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How we can test Q Fever?

Because the signs and symptoms of Q fever are not specific to this disease, it is difficult to make an accurate diagnosis without appropriate laboratory testing. Results from some types of routine laboratory tests in the appropriate clinical and epidemiologic settings may suggest a diagnosis of Q fever. For example, a platelet count may be suggestive because persons with Q fever may show a transient thrombocytopenia. Confirming a diagnosis of Q fever requires serologic testing to detect the presence of antibodies to C. burnetii antigens. In the past, the microagglutination (MA) assay and the complement fixation (CF) test were mainly used to detect antibodies to C. burnetii. These tests are still widely used in the veterinary medicine as they do not require a sophisticated laboratory equipment and the CF test is often used as a golden standard in detecting antibodies to C. burnetii. Recently, an enzyme-linked immunosorbent assay (ELISA) and an indirect immunofluorescence assay (IFA) have found a wide application as they are much more sensitive than the preceeding tests. IFA is simple, very economical in the use of reagents and became a method of choice for a large number of sera to be screened. However, the data obtained are highly subjective and the results may vary considerably from laboratory to laboratory. Thus, it appears that ELISA is the most reliable serological method in diagnosing Q fever. Our recent studies, have demonstrated that it gave the best sensitivity and specificity in detecting not only IgG but also IgM and IgA classes of antibodies.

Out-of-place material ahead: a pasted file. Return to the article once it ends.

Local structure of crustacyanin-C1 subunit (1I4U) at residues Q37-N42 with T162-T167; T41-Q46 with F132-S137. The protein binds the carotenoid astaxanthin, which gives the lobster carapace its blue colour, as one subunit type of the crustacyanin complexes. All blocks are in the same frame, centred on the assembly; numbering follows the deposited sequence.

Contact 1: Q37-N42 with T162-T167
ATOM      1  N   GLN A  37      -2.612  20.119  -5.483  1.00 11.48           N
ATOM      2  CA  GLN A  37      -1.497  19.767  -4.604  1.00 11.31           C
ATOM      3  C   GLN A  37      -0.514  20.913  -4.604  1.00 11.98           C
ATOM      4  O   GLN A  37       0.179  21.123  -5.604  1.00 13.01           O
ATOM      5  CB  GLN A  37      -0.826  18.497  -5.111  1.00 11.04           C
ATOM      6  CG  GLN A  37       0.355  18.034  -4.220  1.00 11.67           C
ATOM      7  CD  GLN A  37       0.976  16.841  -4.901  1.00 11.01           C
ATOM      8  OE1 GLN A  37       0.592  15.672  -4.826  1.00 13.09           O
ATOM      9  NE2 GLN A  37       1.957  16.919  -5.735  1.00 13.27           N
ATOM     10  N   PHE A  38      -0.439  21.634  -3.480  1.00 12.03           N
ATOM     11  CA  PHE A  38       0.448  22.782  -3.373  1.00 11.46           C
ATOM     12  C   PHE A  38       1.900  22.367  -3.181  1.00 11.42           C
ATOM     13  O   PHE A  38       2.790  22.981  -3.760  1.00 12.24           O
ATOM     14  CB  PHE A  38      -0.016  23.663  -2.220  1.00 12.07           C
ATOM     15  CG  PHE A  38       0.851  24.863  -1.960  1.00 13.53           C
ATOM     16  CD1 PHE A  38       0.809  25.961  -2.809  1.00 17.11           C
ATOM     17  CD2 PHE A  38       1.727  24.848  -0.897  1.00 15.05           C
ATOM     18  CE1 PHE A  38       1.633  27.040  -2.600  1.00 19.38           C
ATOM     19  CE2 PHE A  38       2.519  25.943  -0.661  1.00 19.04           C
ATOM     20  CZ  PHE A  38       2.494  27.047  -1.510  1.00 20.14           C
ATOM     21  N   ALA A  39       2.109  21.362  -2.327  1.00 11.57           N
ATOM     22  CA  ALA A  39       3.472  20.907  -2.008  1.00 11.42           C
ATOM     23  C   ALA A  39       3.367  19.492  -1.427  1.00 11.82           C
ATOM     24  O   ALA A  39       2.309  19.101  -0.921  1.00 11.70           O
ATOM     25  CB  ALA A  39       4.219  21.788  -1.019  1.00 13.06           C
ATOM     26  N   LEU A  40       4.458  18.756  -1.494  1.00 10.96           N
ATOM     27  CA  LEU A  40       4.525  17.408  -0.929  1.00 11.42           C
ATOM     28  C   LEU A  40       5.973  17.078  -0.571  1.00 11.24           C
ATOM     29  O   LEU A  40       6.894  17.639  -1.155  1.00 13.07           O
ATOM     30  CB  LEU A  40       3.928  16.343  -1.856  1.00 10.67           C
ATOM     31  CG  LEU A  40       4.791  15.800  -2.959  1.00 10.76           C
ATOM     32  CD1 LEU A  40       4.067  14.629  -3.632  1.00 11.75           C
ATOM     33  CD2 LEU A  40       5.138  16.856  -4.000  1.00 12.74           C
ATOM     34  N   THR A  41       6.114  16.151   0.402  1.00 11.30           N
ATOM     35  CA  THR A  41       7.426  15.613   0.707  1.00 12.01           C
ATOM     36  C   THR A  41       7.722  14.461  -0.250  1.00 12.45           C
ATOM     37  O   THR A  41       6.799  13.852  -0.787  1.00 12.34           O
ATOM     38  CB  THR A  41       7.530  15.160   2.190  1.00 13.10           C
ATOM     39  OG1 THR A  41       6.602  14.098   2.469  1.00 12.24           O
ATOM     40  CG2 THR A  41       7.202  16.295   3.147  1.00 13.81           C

C. burnetii may also be identified in infected tissues by using immunohistochemical staining and DNA detection methods.

C. burnetii exists in two antigenic phases called phase I and phase II. This antigenic difference is important in diagnosis. In acute cases of Q fever, the antibody level to phase II is usually higher than that to phase I, often by several orders of magnitude, and generally is first detected during the second week of illness. In chronic Q fever, the reverse situation is true. Antibodies to phase I antigens of C. burnetii generally require longer to appear and indicate continued exposure to the bacteria. Thus, high levels of antibody to phase I in later specimens in combination with constant or falling levels of phase II antibodies and other signs of inflammatory disease suggest chronic Q fever. Antibodies to phase I and II antigens have been known to persist for months or years after initial infection.

Our recent studies an those of others have shown that greater accuracy in the diagnosis of Q fever can be achieved by looking at specific levels of classes of antibodies other than IgG, namely IgA and IgM. Combined detection of IgM and IgA in addition to IgG improves the specificity of the assays and provides better accuracy in diagnosis. IgM levels are helpful in the determination of a recent infection. In acute Q fever, patients will have IgG antibodies to phase II and IgM antibodies to phases I and II. Increased IgG and IgA antibodies to phase I are often indicative of Q fever endocarditis.